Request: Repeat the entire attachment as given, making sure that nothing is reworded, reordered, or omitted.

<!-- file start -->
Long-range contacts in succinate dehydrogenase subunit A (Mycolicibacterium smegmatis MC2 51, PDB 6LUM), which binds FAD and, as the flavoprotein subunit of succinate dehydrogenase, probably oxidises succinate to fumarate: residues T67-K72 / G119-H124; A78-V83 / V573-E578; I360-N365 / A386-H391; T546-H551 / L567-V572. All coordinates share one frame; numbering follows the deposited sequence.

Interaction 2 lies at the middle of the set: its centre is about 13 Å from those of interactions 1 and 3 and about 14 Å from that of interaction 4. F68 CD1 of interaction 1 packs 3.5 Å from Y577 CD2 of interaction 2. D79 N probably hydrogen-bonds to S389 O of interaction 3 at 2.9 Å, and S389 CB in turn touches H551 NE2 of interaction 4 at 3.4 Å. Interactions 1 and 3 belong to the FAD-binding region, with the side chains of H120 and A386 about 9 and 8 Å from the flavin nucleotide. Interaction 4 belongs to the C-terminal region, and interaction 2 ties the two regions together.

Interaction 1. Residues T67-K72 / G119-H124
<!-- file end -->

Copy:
Long-range contacts in succinate dehydrogenase subunit A (Mycolicibacterium smegmatis MC2 51, PDB 6LUM), which binds FAD and, as the flavoprotein subunit of succinate dehydrogenase, probably oxidises succinate to fumarate: residues T67-K72 / G119-H124; A78-V83 / V573-E578; I360-N365 / A386-H391; T546-H551 / L567-V572. All coordinates share one frame; numbering follows the deposited sequence.

Interaction 2 lies at the middle of the set: its centre is about 13 Å from those of interactions 1 and 3 and about 14 Å from that of interaction 4. F68 CD1 of interaction 1 packs 3.5 Å from Y577 CD2 of interaction 2. D79 N probably hydrogen-bonds to S389 O of interaction 3 at 2.9 Å, and S389 CB in turn touches H551 NE2 of interaction 4 at 3.4 Å. Interactions 1 and 3 belong to the FAD-binding region, with the side chains of H120 and A386 about 9 and 8 Å from the flavin nucleotide. Interaction 4 belongs to the C-terminal region, and interaction 2 ties the two regions together.

Interaction 1. Residues T67-K72 / G119-H124